A paint can 12 exemplifies the typical paint straining application to which the present invention pertains in that a stream of paint 17 is poured downwardly from paint can 12 into the interior of paint strainer 10. Paint stream 17 is shown to include a plurality of particulate materials and the like comprising paint lumps 18 which are suspended within paint stream 17 and carried downward into strainer bag 21. As paint stream 17 encounters the lower portion of strainer bag 21, the mesh construction of strainer bag 21 permits a portion of paint stream 17 to pass through the holes in strainer bag 21 to emerge and pass downwardly as filtered paint stream 28. In addition, and depending upon the speed at which paint stream 17 is poured from paint can 12 and the thickness of the paint, a certain amount of paint stream 16 begins collecting within strainer bag 21. The paint within filtered paint stream 28 then accumulates and is collected within the interior of reservoir 11.
As can be seen, and in accordance with an important aspect of the present invention, the notches within sidewalls 13 through 16 cooperate with cylindrical wall 23 to firmly secure paint strainer 10 upon reservoir 11 in a removable attachment which leaves the users hands free to manipulate paint can 12 during the process of transferring paint from paint can 12 to reservoir 11 through strainer bag 21.
A second set of notches 37 and 38 are defined in sidewalls 14 and 16 and in sidewalls 13 and 15 respectively. Notches 37 and 38 are used to receive the handle of containers such as handle 29 of paint can 12 during the pouring of paint. In the position shown in FIG. 1, paint can 12 is lowered until it rests atop paint strainer 10 and handle 29 is rotated downwardly to the underside of paint can 12 and into notch 38. If desired, a second paint can may be placed atop paint strainer 10 in a mirror image position with respect to paint can 12. In such case, the handle of the second paint can is received by notch 37. The advantage of using notches 37 and 38 is that the containers may be left unattended to continue pouring and draining while the painter attends to other tasks.
FIG. 2 shows paint strainer 10 in its folded or storage position in which paint strainer 10 has essentially been collapsed or folded flat by closing the angles on corners 33 and 34. In the position shown, the paint strainer assumes a substantially flat configuration in which sidewalls 13 and 14 are essentially coplanar as are sidewalls 15 and 16 (not seen in FIG. 2). Accordingly, corners 32 and 25 have increased the included angle to form a substantially straight line connection between sidewalls 13 and 14 and between sidewalls 15 and 16. As can be seen, lower edge 20 of sidwalls 15 and 16 defines a plurality of notches 42, 43, 44 and 45 which are identical in structure and location to notches 31, 25, 26 and 30 of sidewalls 14 and 13 respectively. As can also be seen in FIG. 2 with paint strainer 10 in its collapsed or folded position, strainer bag 21 assumes a substantially flat configuration (shown in dashed line form). The position of paint strainer 10 shown in FIG. 2 is that which is utilized in storage and shipment of the present invention paint strainer in that a plurality of paint strainers in the collapsed position may be readily stacked and stored in a small space. Notches 37 and 38 may also be seen extending inwardly at corners 34 and 33 respectively.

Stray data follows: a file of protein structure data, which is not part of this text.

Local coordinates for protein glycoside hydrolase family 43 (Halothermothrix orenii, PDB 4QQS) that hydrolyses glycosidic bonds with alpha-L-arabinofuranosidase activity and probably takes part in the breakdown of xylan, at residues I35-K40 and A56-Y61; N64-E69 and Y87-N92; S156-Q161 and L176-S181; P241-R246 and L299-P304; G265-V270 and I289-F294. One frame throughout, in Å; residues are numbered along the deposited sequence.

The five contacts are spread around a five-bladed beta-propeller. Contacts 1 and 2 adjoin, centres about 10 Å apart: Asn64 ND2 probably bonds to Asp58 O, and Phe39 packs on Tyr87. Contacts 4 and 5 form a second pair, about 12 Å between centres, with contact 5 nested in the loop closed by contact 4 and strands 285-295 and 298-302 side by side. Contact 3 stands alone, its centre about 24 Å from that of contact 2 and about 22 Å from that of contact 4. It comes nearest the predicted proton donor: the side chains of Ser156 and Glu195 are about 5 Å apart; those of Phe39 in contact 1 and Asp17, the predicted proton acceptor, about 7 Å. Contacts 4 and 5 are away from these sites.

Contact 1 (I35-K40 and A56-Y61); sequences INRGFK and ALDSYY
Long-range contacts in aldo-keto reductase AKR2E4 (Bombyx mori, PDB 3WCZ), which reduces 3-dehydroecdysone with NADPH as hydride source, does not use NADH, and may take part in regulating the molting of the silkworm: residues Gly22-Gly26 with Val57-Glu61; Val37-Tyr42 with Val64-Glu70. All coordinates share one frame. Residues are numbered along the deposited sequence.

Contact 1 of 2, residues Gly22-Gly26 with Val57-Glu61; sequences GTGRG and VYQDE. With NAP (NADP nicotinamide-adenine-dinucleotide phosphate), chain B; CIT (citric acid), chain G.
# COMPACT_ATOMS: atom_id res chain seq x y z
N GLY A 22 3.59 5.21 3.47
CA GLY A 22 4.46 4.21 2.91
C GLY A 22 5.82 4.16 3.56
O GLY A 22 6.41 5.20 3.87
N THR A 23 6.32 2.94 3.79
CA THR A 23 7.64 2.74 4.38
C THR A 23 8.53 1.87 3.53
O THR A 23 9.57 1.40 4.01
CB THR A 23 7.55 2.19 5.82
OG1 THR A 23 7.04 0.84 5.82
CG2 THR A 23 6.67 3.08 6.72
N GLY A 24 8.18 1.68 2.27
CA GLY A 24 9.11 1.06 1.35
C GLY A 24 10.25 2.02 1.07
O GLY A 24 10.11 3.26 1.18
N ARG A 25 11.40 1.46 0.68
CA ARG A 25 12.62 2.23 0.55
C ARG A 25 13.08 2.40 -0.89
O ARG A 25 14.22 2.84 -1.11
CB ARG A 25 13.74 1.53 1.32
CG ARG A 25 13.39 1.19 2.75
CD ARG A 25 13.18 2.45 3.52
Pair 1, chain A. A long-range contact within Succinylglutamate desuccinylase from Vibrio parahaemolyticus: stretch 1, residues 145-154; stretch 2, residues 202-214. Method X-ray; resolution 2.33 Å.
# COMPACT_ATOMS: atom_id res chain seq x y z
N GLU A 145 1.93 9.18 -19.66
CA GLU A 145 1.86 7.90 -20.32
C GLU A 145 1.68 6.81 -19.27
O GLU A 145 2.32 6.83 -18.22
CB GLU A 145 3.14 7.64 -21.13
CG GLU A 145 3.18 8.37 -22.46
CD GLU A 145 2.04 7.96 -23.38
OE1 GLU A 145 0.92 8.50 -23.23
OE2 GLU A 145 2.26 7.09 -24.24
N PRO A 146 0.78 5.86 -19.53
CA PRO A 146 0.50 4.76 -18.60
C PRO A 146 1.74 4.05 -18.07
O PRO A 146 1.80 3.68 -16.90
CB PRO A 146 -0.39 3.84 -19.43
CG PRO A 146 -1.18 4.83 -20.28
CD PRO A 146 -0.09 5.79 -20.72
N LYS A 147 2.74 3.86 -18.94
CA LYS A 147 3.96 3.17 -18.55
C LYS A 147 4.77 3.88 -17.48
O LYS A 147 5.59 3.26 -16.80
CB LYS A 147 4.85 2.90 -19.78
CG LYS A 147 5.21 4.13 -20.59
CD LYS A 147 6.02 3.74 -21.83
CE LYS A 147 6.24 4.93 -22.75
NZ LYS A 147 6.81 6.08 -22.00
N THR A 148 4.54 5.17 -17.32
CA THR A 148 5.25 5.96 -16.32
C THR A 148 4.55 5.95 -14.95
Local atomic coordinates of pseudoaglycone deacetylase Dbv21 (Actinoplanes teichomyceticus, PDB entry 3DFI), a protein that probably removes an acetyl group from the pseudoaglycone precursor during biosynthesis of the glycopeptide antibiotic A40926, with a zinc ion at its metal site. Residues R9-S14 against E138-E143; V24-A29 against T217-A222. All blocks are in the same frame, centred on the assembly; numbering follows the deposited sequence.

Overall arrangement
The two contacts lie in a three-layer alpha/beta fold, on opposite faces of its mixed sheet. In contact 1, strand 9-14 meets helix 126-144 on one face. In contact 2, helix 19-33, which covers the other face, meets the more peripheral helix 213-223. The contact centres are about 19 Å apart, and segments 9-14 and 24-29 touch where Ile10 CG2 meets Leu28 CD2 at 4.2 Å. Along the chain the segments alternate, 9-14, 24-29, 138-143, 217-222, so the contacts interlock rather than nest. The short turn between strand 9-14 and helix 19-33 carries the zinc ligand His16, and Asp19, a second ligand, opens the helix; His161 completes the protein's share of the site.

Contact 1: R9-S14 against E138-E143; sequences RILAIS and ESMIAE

FIG. 3 shows a section view of paint strainer 10 taken along section lines 3--3 in FIG. 1 showing sidewalls 14 and 15 supporting strainer bag 21 as paint stream 17 is passed therethrough to emerge as filtered paint stream 28. As mentioned, the notches within paint strainer 10 support paint strainer 10 upon edge 24 of cylindrical walls 23 of reservoir 11. Under the weight of accumulating paint from paint stream 17, strainer bag 21 assumes a substantially tapered shape and concave portion 40 which terminates in a curved lower portion 46. In accordance with the filtering action of strainer bag 21, the plurality of lumps 18 within paint stream 17 are collected on the upper portion of strainer bag 21 in the region of lower portion 46 and do not pass through strainer bag 21.
An adhesive 36 is interposed between sidewalls 14 and 15 as wells as sidewalls 13 and 16 and overlap 22 to securely attach strainer bag 21 thereto. As will be apparent to those skilled in the art, the weight of accumulated paint during the pouring and filtering process tending to collect in lower portion 46 of strainer bag 21 tends to cause concave portion 40 of strainer bag 21 to be drawn inwardly away from the interior of the sidewalls of paint strainer 10.
FIG. 4 shows a top view of paint strainer 10 secured to reservoir 11 in the position shown in FIG. 1. As can be seen, strainer bag 21 extends continuously from upper edge 19 of sidewalls 13 through 16 and covers the entire cross-section of the square prism formed by sidewalls 13 through 16.